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Winning one award is special enough yet two singles out the recipient as something very special indeed.

And so it is with the Hyundai i10 at the 2016 WhatCar? Awards. Retaining its position at the top of its class after being named ‘Best City Car’ for the third consecutive year, it also claimed first place for ‘Best Buy between £10,000-11,000’.

Tony Whitehorn, President & CEO, Hyundai Motor UK said: “Winning Best City Car for the third consecutive year is a huge accolade for the cleverly-packaged i10. It continues to be our best-selling model despite it now being the oldest car in our product line-up.!”

There was praise from the judges for its refined cabin, smooth engine, extensive kit list and practicality.

Jim Holder, Editorial Director, Autocar, Pistonheads, and What Car? said: “Despite facing new or updated rivals, it retained its position in 2015 and has come out on top again in 2016. Like the Skoda Citigo and VW Up, the i10 is a comfortable and nippy city car that’s easy to park and cheap to run. However, it offers a more refined cabin, a smooth engine, an extensive kit list and far greater practicality. Those factors combined result in a car that’s easier to live with and better to drive.”

The awards didn’t stop there. Hyundai’s ix35 Fuel Cell - the world’s first commercially available fuel cell vehicle - also took home a Technology Award (in association with Stuff), alongside the Toyota Mirai. Hyundai received recognition for “its bravery in trying to force change”.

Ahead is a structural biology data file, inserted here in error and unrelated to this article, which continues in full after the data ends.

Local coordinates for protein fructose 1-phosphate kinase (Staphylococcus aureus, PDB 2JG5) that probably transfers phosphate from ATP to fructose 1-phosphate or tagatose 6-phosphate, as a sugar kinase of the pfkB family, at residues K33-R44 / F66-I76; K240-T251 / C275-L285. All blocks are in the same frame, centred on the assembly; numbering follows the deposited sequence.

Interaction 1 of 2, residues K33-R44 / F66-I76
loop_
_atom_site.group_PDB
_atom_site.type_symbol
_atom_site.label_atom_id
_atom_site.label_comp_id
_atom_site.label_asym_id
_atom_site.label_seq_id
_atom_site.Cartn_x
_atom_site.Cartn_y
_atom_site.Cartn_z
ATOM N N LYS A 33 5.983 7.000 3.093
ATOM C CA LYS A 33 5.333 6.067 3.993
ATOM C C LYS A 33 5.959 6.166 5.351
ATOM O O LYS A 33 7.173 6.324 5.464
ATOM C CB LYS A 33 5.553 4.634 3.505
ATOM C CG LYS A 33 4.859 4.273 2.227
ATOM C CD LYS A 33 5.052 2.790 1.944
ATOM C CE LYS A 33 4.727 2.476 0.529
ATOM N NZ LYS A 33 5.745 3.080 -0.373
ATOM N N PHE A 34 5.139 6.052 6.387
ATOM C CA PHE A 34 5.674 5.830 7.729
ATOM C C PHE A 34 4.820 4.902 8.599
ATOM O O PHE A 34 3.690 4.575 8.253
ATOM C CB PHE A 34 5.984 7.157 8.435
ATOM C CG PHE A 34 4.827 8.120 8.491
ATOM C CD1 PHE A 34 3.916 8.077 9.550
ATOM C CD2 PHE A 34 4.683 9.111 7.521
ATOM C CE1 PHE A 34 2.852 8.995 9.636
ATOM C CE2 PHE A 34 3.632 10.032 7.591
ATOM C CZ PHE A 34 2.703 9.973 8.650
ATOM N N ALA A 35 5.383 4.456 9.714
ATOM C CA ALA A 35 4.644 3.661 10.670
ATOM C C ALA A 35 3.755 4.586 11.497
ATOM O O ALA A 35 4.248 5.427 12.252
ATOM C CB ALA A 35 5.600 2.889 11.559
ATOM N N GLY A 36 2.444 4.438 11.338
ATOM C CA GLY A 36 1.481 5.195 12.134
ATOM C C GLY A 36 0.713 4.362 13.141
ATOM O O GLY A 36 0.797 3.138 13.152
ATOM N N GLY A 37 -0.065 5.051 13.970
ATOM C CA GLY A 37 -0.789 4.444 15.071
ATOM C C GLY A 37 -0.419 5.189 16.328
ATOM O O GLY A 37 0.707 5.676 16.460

Holder continued: “All-new technologies need early champions, and Hyundai’s bravery in trying to force change is to be applauded.”

The ix35 Fuel Cell produces no harmful emissions during driving, with only water vapour coming from the tailpipe. Official figures suggest that the driving range on a single tank of hydrogen is around 370 miles – bringing it in line with conventional vehicles.

The introduction of the ix35 Fuel Cell to market forms part of Hyundai Motor Group’s vision to become a leading environmentally-friendly carmaker by 2020, with the goal of introducing 22 low-emission models by 2020, including 12 hybrids, six plug-in hybrids, two electric vehicles and two hydrogen fuel cell electric vehicles.

By Tracey McBain